|Janet Chapman drew me in deeply to Mystical Warrior with her addictive blend of humor and detailed plot weaving.
Fiona Gregor is a woman who was born in the 11th century. An innocent young woman with no one to protect her, she was kidnapped and forced into servitude. To make a long story short, she was magically transformed into a hawk and lived in that free body for many years. Now, through another magic she has been released to recapture her life as a woman. However, it’s the present day and Fiona faces a lot of challenges, the main one being that she has to learn how to be a modern woman.
Trace Huntsman is a bachelor for sure. He lives in a filthy, falling apart house, works a lot of hours on his fishing boat, eats his own horrible cooking and is happy with it all.
In Trace’s dirty untended home, there is an upstairs apartment and Fiona’s brothers Kenzie and Matt, Trace’s friends, have decided that Trace’s house is the best place for Fiona to live while she re-acclimatizes herself to life as a woman.
Matt and Kenzie ask Trace to keep an eye on Fiona and help her learn how to trust people again. Trace is shocked that Matt and Kenzie expect so much of him, but after meeting the gorgeous Fiona, Trace decides to try to help her.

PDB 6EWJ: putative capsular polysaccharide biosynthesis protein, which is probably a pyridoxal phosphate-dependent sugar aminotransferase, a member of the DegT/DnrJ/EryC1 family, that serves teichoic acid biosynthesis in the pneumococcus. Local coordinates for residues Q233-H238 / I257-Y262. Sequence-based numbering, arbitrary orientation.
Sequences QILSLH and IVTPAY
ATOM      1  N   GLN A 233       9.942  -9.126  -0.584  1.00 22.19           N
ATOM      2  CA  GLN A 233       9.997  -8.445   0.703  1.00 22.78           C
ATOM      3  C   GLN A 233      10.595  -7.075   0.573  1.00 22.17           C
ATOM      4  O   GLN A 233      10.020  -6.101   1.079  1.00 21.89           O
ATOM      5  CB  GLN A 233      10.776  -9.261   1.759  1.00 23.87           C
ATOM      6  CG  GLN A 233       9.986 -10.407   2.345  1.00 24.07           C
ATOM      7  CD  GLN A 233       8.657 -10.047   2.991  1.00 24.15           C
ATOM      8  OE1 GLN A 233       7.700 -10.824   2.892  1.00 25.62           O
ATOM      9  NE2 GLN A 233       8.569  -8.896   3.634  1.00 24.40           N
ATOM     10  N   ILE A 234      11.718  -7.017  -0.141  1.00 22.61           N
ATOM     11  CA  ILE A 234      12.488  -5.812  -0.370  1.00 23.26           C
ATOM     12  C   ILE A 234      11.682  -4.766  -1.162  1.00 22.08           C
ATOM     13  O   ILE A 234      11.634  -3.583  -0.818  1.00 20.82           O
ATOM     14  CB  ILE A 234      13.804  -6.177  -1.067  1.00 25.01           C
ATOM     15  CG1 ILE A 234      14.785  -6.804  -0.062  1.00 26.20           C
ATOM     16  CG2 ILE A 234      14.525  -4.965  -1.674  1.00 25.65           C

Fiona desperately wants to battle her fears, and she has many that are based in the horrific happenings in her past. She’s terrified of her new landlord, Trace but tries to make nice to him without spending too much time with him.
Their limited amount of time spent together lengthens dramatically when an otherworldly visitor shows up, and just behind him trails a magical war that Fiona and Trace must face together – like it or not.
I liked Mystical Warrior. While the plot may seem to stem from some very serious events, Janet Chapman manages to include wry, sarcastic and sometimes slapstick humor in every chapter. This makes the pages fly.
Fiona’s a gentle hearted, old fashioned lady who slowly transforms into her real self and sheds her old cocoon in the story. Her naïveté could have been annoying but it was well tempered with her growing awareness of living in a new world.
Trace is a funny, open, real guy. I loved him, he was easy to like, easy to understand and a good foil for Fiona.
The downfall to this story was the lack of passion between our main couple. There was definitely affection, and friendship, but no real sizzling heat. That really bothered me. It made the story limp along in some parts and the private scenes were boring.
Other than that, this was a fun read and it’s highly recommended,